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Oil and Gas expansion

First Minister opens new Statoil Headquarters.

The oil and gas industry still has a strong future in Scotland, despite its current challenges, First Minister Nicola Sturgeon said today as she announced new activity and investment in the sector.

She officially opened the new headquarters of Statoil in Aberdeen, as she provided an update on how initiatives to support the industry are progressing.

The new Statoil HQ is part of the company’s plans to expand its operation in the North Sea and by 2018 Statoil expects to employ up to 200 employees onshore and up to 500 positions offshore in the full team.

In addition, more than a thousand jobs will be supported in the supply chain as Statoil develops the Mariner field, with work expected to start in the summer of 2017.

Statoil’s expansion plans in both oil and gas and renewables demonstrate the versatility of Scotland’s energy sector, with Statoil also investing in offshore wind through the Hywind project - the world’s first floating offshore wind development, off the coast of Peterhead.

Ahead of a meeting with Oil & Gas UK, the First Minister also confirmed that the first 600 people have had applications approved for the three-year Transition Training Fund, launched in February to help Scotland retain the skills developed through the oil and gas industry.

She also announced that around 70 innovation projects with a total project value of around £16 million have benefited from £7 million of Scottish Government support to help firms reduce the risks associated with research and development. A further £1.1m has been invested to support business resilience in the oil and gas industry.

The First Minister said:

“The expertise that Scottish oil and gas firms have built up over many decades has positioned our energy sector as a world leader and while we realise that the industry and workforce is going through a difficult time, this investment and expansion from Statoil is a vote of confidence in the North Sea’s future.

“Last week’s Oil and Gas Production statistics demonstrate that the industry is adapting to the current period of low prices, but what the industry must be ready to do is to capitalise when the upturn comes.

“We are doing everything we can to support the sector. Only half way through the first year of our three-year Transition Training Fund, launched in February, already 600 people have had their applications for support approved, and separately, we’ve committed £1.1 million to projects to boost business resilience.

“In conjunction with the efforts of the Energy Jobs Taskforce, our Enterprise Agencies have now engaged with more than 700 companies in the oil and gas sector, and will continue to identify where help is most needed and lay foundations for the future of our energy sector.”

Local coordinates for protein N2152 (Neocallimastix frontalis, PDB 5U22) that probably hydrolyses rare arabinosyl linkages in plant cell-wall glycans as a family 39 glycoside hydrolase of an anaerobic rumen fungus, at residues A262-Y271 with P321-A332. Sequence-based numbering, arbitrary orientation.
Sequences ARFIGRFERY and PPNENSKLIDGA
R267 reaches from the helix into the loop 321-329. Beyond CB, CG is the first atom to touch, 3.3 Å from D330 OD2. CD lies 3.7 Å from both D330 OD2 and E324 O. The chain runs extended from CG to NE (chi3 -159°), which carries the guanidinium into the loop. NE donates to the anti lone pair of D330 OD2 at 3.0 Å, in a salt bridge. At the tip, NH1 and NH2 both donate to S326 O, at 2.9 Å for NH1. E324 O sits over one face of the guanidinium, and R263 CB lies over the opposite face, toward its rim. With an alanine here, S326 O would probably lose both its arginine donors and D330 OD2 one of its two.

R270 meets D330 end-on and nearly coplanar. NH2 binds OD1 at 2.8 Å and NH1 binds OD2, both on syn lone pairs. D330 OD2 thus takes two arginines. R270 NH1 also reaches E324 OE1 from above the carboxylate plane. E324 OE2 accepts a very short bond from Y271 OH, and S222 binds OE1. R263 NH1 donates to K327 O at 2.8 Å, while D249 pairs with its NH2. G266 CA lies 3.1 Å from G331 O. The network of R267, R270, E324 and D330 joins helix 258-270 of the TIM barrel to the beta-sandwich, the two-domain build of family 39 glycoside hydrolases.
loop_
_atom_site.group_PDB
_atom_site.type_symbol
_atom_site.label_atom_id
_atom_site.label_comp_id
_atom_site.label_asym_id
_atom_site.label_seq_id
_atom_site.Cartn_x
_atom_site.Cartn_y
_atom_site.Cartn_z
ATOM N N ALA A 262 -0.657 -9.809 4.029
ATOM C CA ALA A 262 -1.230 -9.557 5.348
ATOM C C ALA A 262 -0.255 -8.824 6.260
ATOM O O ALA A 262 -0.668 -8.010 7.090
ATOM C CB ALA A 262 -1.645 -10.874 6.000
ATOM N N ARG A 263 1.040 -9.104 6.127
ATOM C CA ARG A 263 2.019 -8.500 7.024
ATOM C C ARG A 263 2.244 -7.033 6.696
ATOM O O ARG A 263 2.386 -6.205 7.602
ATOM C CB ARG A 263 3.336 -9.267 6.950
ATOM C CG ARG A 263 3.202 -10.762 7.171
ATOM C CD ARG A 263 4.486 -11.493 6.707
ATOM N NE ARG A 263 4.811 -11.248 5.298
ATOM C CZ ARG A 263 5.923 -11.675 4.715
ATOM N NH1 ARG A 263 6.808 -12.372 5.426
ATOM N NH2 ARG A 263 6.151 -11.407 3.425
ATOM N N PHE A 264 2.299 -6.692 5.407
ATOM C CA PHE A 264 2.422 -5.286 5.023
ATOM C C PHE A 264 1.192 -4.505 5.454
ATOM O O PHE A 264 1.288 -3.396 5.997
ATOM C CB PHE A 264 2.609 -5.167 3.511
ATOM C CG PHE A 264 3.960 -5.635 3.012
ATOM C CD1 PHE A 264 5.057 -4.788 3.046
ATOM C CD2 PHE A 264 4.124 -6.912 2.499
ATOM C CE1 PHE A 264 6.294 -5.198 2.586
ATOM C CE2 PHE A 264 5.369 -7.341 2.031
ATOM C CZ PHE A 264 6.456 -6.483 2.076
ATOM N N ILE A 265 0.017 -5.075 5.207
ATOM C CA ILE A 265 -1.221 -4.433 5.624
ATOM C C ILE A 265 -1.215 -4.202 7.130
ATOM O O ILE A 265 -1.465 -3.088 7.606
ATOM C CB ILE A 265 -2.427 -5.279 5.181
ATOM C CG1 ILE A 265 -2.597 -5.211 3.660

“Statoil is demonstrating its willingness to diversify through the Hywind and Batwind renewable energy projects, again using the world leading expertise and skills of Scotland’s workforce. We are committed to working with firms like Statoil to support Scotland’s mixed energy sector and prepare it for a positive future.”

Hedda Felin, Managing Director of Statoil Production UK, said:

“Statoil has a long term commitment to Scotland and to the UK Continental Shelf, as this new operations centre visibly demonstrates. Starting with just a handful of employees in the spring of 2013, Statoil has grown its workforce in Aberdeen to around 140. This autumn we will initiate another significant recruitment process, with around 40 open positions to be filled in coming months.”

The Mariner heavy oil field is progressing as planned and Statoil expects to commence production in 2018, with production expected for 30 years.

During her visit, the First Minister saw a model of the Noble Lloyd Noble jack up rig. The rig has just arrived in Scotland and will be berthed at Global Energy’s Nigg Energy Park before being positioned offshore in the Mariner field.

The rig will start drilling around November and stay in the Mariner field for four years.

Notes To Editors


In February, the First Minister announced a £12 million Transition Training Fund (TTF) to support individuals and help the sector retain talent and £12.5 million to sustain growth and help Scottish firms compete internationally by developing new innovative technologies:

Link to Transition Training Fund:

The Hywind Scotland Pilot will see Statoil install a 30 MW wind turbine farm at Buchan Deep, 25 km offshore Peterhead, to become the world’s first floating offshore project. These will generate enough renewable energy to power around 20,000 homes, with generation expected to start late 2017.

The Batwind project will look at the possibility of connecting Hywind Scotland to an innovative energy storage concept improving efficiency, predictability and lowering the costs of offshore wind.

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